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Interbank contagion and resolution procedures: inspecting the mechanism

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  • Edoardo Gaffeo

    ()

  • Massimo Molinari

    ()

Abstract

This paper develops a network model of a stylized banking system in which banks are connected to one another through interbank claims, which allows us to study the diffusion of default avalanches triggered by an exogenous shock under a number of different assumptions on the degree of interconnectedness, level of capitalization, liquidity buffers, the size of the interbank market and fire-sales. We expand upon the existing literature by embedding two alternative resolution mechanisms. First, liquidations triggered by either illiquidity or insolvency-related distress implying asset sales and compensation of creditors. Second, a bail-in mechanism avoiding bank closure by forcing a recapitalization provided by bank creditors. Our model speaks to how contagion dynamics unravel via illiquidity-driven defaults in the first case and higher-order losses in the latter one. Within this framework, we show how counter-party liquidity risk externality can be resolved and put forward a macro-criterion to assess the adequacy of the liquidity ratio introduced with Basel III.

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Bibliographic Info

Paper provided by Department of Economics and Management in its series DEM Discussion Papers with number 2013/09.

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Date of creation: 2013
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Handle: RePEc:trn:utwpem:2013/09

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Keywords: Systemic Risk; Banking Network; Resolution Procedures;

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References

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  1. Edoardo Gaffeo & Roberto Tamborini, 2011. "If the Financial System Is Complex, How Can We Regulate It?," International Journal of Political Economy, M.E. Sharpe, Inc., vol. 40(2), pages 79-97, July.
  2. Enrico Perotti & Javier Suarez, 2011. "A Pigovian Approach to Liquidity Regulation," DNB Working Papers 291, Netherlands Central Bank, Research Department.
  3. Sachs, Angelika, 2010. "Completeness, interconnectedness and distribution of interbank exposures: A parameterized analysis of the stability of financial networks," Discussion Paper Series 2: Banking and Financial Studies 2010,08, Deutsche Bundesbank, Research Centre.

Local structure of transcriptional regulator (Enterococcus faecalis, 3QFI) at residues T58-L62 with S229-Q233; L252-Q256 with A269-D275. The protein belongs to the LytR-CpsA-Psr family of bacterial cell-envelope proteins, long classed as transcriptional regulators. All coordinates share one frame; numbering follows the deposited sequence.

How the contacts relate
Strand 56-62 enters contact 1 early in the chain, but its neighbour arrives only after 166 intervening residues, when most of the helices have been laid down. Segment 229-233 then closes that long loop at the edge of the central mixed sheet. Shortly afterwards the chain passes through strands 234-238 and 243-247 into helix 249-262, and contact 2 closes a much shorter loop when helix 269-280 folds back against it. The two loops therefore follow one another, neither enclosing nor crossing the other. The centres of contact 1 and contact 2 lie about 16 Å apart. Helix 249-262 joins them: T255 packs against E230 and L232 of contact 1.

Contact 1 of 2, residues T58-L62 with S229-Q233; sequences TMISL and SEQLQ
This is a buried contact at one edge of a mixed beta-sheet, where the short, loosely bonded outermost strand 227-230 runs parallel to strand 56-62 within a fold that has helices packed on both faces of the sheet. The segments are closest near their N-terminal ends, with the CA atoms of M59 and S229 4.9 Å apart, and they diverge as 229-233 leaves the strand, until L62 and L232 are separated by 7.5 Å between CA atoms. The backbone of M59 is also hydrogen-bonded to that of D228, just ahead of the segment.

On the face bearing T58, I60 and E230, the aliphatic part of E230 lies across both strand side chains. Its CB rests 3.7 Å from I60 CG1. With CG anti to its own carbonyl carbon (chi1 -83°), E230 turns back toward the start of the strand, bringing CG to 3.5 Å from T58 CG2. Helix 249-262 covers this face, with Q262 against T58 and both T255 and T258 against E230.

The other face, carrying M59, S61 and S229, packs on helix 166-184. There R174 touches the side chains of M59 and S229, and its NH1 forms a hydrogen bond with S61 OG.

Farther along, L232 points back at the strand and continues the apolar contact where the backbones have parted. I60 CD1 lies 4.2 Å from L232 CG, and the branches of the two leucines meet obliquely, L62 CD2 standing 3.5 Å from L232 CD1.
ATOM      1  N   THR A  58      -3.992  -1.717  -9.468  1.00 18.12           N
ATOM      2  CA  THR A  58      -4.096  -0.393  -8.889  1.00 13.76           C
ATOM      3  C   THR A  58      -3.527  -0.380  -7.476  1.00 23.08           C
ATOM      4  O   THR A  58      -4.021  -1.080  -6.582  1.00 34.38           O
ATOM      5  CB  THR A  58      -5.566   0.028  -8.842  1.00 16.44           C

4. Gai, Prasanna & Haldane, Andrew & Kapadia, Sujit, 2011. "Complexity, concentration and contagion," Journal of Monetary Economics, Elsevier, vol. 58(5), pages 453-470.
  5. Battiston, Stefano & Delli Gatti, Domenico & Gallegati, Mauro & Greenwald, Bruce & Stiglitz, Joseph E., 2012. "Liaisons dangereuses: Increasing connectivity, risk sharing, and systemic risk," Journal of Economic Dynamics and Control, Elsevier, vol. 36(8), pages 1121-1141.
  6. James, Christopher, 1991. " The Losses Realized in Bank Failures," Journal of Finance, American Finance Association, vol. 46(4), pages 1223-42, September.
  7. Iori, Giulia & Jafarey, Saqib & Padilla, Francisco G., 2006. "Systemic risk on the interbank market," Journal of Economic Behavior & Organization, Elsevier, vol. 61(4), pages 525-542, December.
  8. Upper, Christian, 2011. "Simulation methods to assess the danger of contagion in interbank markets," Journal of Financial Stability, Elsevier, vol. 7(3), pages 111-125, August.
  9. Daron Acemoglu & Asuman Ozdaglar & Alireza Tahbaz-Salehi, 2013. "Systemic Risk and Stability in Financial Networks," NBER Working Papers 18727, National Bureau of Economic Research, Inc.
  10. Viral V. Acharya & Hyun Song Shin & Tanju Yorulmazer, 2011. "Crisis Resolution and Bank Liquidity," Review of Financial Studies, Society for Financial Studies, vol. 24(6), pages 2166-2205.
  11. Krause, Andreas & Giansante, Simone, 2012. "Interbank lending and the spread of bank failures: A network model of systemic risk," Journal of Economic Behavior & Organization, Elsevier, vol. 83(3), pages 583-608.
  12. repec:dgr:uvatin:2011040 is not listed on IDEAS
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Cited by:
  1. Edoardo Gaffeo & Massimo Molinari, 2014. "Macroprudential Consolidation Policy in Interbank Networks," DEM Discussion Papers 2014/01, Department of Economics and Management.

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